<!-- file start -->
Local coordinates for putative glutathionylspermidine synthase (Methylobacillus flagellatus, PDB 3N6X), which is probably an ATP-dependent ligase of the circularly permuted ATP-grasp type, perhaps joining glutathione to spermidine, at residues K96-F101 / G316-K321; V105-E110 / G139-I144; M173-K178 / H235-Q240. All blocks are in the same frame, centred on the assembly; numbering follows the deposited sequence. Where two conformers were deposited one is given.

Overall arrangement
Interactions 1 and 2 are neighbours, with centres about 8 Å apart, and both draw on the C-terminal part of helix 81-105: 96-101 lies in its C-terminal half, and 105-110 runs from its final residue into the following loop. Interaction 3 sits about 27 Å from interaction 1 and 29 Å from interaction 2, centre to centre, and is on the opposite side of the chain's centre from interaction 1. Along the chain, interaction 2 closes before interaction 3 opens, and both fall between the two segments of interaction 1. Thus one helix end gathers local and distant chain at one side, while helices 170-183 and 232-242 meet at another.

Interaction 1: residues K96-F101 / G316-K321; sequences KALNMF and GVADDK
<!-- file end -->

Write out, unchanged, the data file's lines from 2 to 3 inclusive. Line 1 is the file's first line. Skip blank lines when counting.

Overall arrangement
Interactions 1 and 2 are neighbours, with centres about 8 Å apart, and both draw on the C-terminal part of helix 81-105: 96-101 lies in its C-terminal half, and 105-110 runs from its final residue into the following loop. Interaction 3 sits about 27 Å from interaction 1 and 29 Å from interaction 2, centre to centre, and is on the opposite side of the chain's centre from interaction 1. Along the chain, interaction 2 closes before interaction 3 opens, and both fall between the two segments of interaction 1. Thus one helix end gathers local and distant chain at one side, while helices 170-183 and 232-242 meet at another.